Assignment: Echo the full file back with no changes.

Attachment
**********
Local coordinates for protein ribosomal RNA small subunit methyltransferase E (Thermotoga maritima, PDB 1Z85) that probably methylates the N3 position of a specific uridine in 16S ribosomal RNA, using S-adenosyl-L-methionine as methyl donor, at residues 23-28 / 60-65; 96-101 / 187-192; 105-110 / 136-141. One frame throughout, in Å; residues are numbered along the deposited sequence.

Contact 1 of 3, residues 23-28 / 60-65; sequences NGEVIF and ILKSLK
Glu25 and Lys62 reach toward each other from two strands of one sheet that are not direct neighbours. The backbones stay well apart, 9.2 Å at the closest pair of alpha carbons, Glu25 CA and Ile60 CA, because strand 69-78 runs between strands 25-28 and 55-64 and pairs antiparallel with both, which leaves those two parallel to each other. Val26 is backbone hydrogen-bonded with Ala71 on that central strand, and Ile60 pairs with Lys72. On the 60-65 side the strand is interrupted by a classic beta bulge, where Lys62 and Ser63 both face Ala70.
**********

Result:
Local coordinates for protein ribosomal RNA small subunit methyltransferase E (Thermotoga maritima, PDB 1Z85) that probably methylates the N3 position of a specific uridine in 16S ribosomal RNA, using S-adenosyl-L-methionine as methyl donor, at residues 23-28 / 60-65; 96-101 / 187-192; 105-110 / 136-141. One frame throughout, in Å; residues are numbered along the deposited sequence.

Contact 1 of 3, residues 23-28 / 60-65; sequences NGEVIF and ILKSLK
Glu25 and Lys62 reach toward each other from two strands of one sheet that are not direct neighbours. The backbones stay well apart, 9.2 Å at the closest pair of alpha carbons, Glu25 CA and Ile60 CA, because strand 69-78 runs between strands 25-28 and 55-64 and pairs antiparallel with both, which leaves those two parallel to each other. Val26 is backbone hydrogen-bonded with Ala71 on that central strand, and Ile60 pairs with Lys72. On the 60-65 side the strand is interrupted by a classic beta bulge, where Lys62 and Ser63 both face Ala70.